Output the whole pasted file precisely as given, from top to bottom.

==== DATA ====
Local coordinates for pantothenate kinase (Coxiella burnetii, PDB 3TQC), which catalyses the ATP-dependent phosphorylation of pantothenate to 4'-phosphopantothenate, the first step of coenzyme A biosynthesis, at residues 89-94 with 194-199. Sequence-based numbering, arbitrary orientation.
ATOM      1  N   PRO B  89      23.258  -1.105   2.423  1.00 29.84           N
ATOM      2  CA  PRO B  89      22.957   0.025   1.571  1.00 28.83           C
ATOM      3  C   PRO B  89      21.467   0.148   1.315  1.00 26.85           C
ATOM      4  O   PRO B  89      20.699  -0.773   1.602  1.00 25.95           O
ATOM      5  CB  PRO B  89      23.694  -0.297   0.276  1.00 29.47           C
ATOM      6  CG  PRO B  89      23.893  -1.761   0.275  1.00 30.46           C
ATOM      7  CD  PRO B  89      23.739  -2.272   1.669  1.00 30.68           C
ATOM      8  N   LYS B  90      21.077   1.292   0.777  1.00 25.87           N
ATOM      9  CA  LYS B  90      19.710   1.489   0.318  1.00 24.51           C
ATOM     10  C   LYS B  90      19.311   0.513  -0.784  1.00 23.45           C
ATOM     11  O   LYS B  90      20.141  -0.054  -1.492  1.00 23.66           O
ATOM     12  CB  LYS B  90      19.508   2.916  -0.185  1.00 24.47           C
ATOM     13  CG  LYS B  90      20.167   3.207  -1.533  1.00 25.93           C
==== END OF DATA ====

Local coordinates for pantothenate kinase (Coxiella burnetii, PDB 3TQC), which catalyses the ATP-dependent phosphorylation of pantothenate to 4'-phosphopantothenate, the first step of coenzyme A biosynthesis, at residues 89-94 with 194-199. Sequence-based numbering, arbitrary orientation.
ATOM      1  N   PRO B  89      23.258  -1.105   2.423  1.00 29.84           N
ATOM      2  CA  PRO B  89      22.957   0.025   1.571  1.00 28.83           C
ATOM      3  C   PRO B  89      21.467   0.148   1.315  1.00 26.85           C
ATOM      4  O   PRO B  89      20.699  -0.773   1.602  1.00 25.95           O
ATOM      5  CB  PRO B  89      23.694  -0.297   0.276  1.00 29.47           C
ATOM      6  CG  PRO B  89      23.893  -1.761   0.275  1.00 30.46           C
ATOM      7  CD  PRO B  89      23.739  -2.272   1.669  1.00 30.68           C
ATOM      8  N   LYS B  90      21.077   1.292   0.777  1.00 25.87           N
ATOM      9  CA  LYS B  90      19.710   1.489   0.318  1.00 24.51           C
ATOM     10  C   LYS B  90      19.311   0.513  -0.784  1.00 23.45           C
ATOM     11  O   LYS B  90      20.141  -0.054  -1.492  1.00 23.66           O
ATOM     12  CB  LYS B  90      19.508   2.916  -0.185  1.00 24.47           C
ATOM     13  CG  LYS B  90      20.167   3.207  -1.533  1.00 25.93           C